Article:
Voices from the land
Poverty presents several faces. There is the face puckered by financial hardship—contorted and reconfigured, life’s stress-fractures—and the face reflecting not so much despair but a loss of hope.
This is the face of many women farm workers on the bountiful wine estates of the Western Cape.
Their poverty is reflected in their stooped shoulders and carbuncled hands. It is evident in the sub-human hovels many of them inhabit. But most of all, it is in their eyes, from which dreams of a better life departed long ago.
The landscape, simulated to resemble a little piece of Provence, presents a vignette of prosperity and privilege—an idyll of olive groves, vineyards, wheat fields and manicured mansions. The horrifying working and living conditions of the farm workers on some of the most-esteemed estates are hidden like sores under the skin. Only when scratched, do they rupture.
We encountered workers who had been born on the farms, had worked the same land for 20 to 40 years, 12 hours a day, six days a week. We met women who had nursed the farm bosses, women who are paid no more than R40 a day. They are fortunate enough to be classified as full-time labourers. Casual or piece workers are often paid a mere R1,50 a crate of grapes. It takes an able-bodied labourer at least 45 minutes to fill a crate. It doesn’t take an economics professor to do the calculation and come up with the answer.
If these workers were living in inner-city slums, their homes would be condemned. Damp, dank and pest-infested, they are unfit for human habitation. Yet entire families are squashed into them. Ten percent of their wages are deducted for rent.
And there they remain for generations, paralysed by a lack of education, dependent on the largesse of the baas for their shelter and survival, the threat of eviction and unemployment omnipresent.
Because of these fears, they endure the indignity of no water, electricity, refuse removal or adequate ablution facilities. The abuses still inflicted on farm workers, particularly women, such as assault, extortion and blackmail, seem to crawl from the most depraved corners of our iniquitous past rather than from a country hailed as a democratic role model worldwide. Government officials are aware of these human-rights violations but rather than ruffle the feathers of a lucrative export industry, some prefer to pretend they do not exist.
Of course, these conditions are neither endemic nor exclusive to South Africa’s farming sector. In February 2005 the Washington Post exposed the horrifying abuses inflicted on farm workers in the prosperous state of Florida. The Immokalee area, about 60km inland from the Gulf of Mexico in southwest Florida, produces the largest supply of fresh tomatoes for the nation’s supermarkets, and for some of the biggest fast-food chains in the world. But the farm workers are still dirt poor. They still work long days, with no overtime, no benefits and no job security, seven days a week. They are crammed into hovels or derelict trailers. Since 2001, the Coalition of Immokalee Workers has launched boycott campaigns against products derived from the Immokalee area, and have conducted undercover investigations, which recently resulted in the conviction of three Florida-based farm bosses of slavery.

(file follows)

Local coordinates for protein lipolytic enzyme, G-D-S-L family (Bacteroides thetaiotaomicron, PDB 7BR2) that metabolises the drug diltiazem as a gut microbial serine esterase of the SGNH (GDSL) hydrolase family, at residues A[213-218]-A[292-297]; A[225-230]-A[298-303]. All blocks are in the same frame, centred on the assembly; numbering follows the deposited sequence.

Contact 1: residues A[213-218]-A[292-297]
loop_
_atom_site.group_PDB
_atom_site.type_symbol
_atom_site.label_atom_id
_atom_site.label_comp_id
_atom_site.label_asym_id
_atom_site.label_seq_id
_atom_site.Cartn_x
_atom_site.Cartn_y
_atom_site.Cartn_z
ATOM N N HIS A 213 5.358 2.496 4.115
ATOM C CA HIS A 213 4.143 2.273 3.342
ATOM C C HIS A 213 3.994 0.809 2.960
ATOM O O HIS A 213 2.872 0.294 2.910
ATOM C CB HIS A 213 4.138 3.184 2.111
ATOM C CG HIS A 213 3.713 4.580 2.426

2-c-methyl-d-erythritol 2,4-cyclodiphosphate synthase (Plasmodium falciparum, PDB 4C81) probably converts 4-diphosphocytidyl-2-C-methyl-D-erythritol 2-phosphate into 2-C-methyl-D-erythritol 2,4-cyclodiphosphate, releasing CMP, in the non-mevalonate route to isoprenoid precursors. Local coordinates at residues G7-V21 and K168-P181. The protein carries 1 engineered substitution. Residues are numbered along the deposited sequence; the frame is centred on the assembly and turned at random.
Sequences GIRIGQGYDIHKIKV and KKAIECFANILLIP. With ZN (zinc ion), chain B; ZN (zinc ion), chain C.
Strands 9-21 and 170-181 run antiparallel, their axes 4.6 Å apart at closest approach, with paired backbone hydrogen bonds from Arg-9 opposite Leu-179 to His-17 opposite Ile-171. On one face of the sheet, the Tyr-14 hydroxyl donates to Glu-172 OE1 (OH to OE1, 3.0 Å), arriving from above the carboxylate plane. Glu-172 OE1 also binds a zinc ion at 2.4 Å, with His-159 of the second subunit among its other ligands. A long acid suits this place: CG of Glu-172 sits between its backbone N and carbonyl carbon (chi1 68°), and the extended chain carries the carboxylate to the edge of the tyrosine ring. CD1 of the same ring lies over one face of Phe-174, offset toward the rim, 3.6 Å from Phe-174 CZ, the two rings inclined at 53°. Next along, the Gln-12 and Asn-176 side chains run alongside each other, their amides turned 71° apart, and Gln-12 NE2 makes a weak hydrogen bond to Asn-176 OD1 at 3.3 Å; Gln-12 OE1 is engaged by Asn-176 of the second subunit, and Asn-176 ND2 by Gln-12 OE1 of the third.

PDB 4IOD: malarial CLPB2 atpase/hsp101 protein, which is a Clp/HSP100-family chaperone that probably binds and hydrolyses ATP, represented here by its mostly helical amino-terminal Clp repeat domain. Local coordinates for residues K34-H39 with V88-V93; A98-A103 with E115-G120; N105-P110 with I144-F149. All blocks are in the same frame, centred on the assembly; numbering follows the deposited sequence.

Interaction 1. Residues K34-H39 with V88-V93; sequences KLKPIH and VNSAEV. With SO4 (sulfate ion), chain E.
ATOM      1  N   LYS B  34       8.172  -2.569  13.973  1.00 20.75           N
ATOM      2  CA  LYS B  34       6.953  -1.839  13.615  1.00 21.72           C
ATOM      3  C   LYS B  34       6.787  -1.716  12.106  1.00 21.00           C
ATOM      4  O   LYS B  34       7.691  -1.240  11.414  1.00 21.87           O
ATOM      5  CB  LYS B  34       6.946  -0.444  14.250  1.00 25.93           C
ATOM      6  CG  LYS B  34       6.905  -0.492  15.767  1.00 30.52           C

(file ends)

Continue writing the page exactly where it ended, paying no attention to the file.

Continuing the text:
Reporter Evelyn Nieves, quoting Lucas Benitez, a farm activist and the coalition founder, described the conditions endured by the Immokalee farm workers as “the shame of this country”.
In recent years, South Africa has succeeded admirably in transcending its legacy of shame. Significant strides towards improving conditions on farms have been achieved predominantly by labour legislation and intrepid initiatives on the part of NGOs.
But, while South Africa’s infamous dop system—whereby wine farmers pay their workers with alcohol—has largely been eradicated, many farms still supply wine to workers on credit, perpetuating an ethos of abuse. So the legacy of the dop system lives on—dissipated family relationships, domestic abuse, chronic health problems, HIV/Aids and foetal alcohol syndrome, not to mention other congenital abnormalities.
But this is not just a document of poverty. It is also a journal of empowerment, of farms that serve as models of equitable employment, where workers begin their gruelling day with a sense of hope and pride. There are many farmers who treat those who work their land as valued stakeholders in an industry largely dependent on cheap and plentiful labour for its survival. The wine estates of Bouwland and Beyerskloof—to mention but two—have pioneered shareholding initiatives aimed at providing workers with a tangible stake in the industry. The slogan of the Fair Valley wine label, “the hands that work the soil feed the soul”, encapsulates the spirit of worker-owned and driven initiatives.
Women’s empowerment, in particular, has been bolstered by initiatives such as that at Old Vines Cellars, South Africa’s only women-owned and controlled empowerment winery. Old Vines has created jobs for women from historically disadvantaged backgrounds, with the 24-strong team made up (with one exception) of women—doing everything from picking to winemaking, bottling and labelling.
Furthermore, NGO initiatives, such as the Women on Farms Project (WFP), have made extraordinary strides in instilling a culture of human rights among workers and employers alike. Based in Stellenbosch, the WFP works with women farm labourers in the Overberg, Boland and Witzenberg regions and is active in the wine and deciduous fruit industries.
It aims to improve their living and working conditions, and to achieve gender equality in the workplace, the home and the farming community in accordance with the government’s land reform programme. This is based on the belief that agrarian reform is critical for job creation, poverty eradication and economic growth in the farming areas.